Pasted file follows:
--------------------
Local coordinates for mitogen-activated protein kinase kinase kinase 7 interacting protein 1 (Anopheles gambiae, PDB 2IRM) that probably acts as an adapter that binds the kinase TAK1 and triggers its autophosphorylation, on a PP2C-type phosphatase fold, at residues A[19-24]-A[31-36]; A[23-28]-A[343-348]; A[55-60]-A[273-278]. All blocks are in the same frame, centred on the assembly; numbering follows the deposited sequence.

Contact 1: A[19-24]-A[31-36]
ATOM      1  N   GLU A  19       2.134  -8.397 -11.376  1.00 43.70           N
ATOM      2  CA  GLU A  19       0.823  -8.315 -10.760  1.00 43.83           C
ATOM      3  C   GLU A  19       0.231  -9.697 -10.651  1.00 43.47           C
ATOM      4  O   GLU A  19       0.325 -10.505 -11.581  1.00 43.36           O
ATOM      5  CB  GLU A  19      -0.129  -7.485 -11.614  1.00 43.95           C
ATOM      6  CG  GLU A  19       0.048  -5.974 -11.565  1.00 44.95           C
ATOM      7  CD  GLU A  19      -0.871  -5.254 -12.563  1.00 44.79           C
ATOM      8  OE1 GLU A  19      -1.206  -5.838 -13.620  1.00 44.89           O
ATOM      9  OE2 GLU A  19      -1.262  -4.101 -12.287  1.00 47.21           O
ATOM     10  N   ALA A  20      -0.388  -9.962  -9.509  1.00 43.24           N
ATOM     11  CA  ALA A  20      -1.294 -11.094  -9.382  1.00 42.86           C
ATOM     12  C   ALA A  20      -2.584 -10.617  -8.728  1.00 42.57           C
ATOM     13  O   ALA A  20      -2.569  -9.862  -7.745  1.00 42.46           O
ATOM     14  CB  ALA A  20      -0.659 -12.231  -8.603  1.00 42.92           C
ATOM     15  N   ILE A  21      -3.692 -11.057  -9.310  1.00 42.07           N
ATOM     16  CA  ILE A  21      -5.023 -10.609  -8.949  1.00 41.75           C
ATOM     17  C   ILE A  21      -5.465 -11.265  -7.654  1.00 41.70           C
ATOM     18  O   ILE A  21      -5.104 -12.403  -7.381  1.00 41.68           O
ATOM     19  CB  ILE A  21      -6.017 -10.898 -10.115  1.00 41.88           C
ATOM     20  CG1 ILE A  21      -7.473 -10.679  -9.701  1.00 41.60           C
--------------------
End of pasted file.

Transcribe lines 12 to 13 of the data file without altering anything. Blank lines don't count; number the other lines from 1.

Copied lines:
ATOM     10  N   ALA A  20      -0.388  -9.962  -9.509  1.00 43.24           N
ATOM     11  CA  ALA A  20      -1.294 -11.094  -9.382  1.00 42.86           C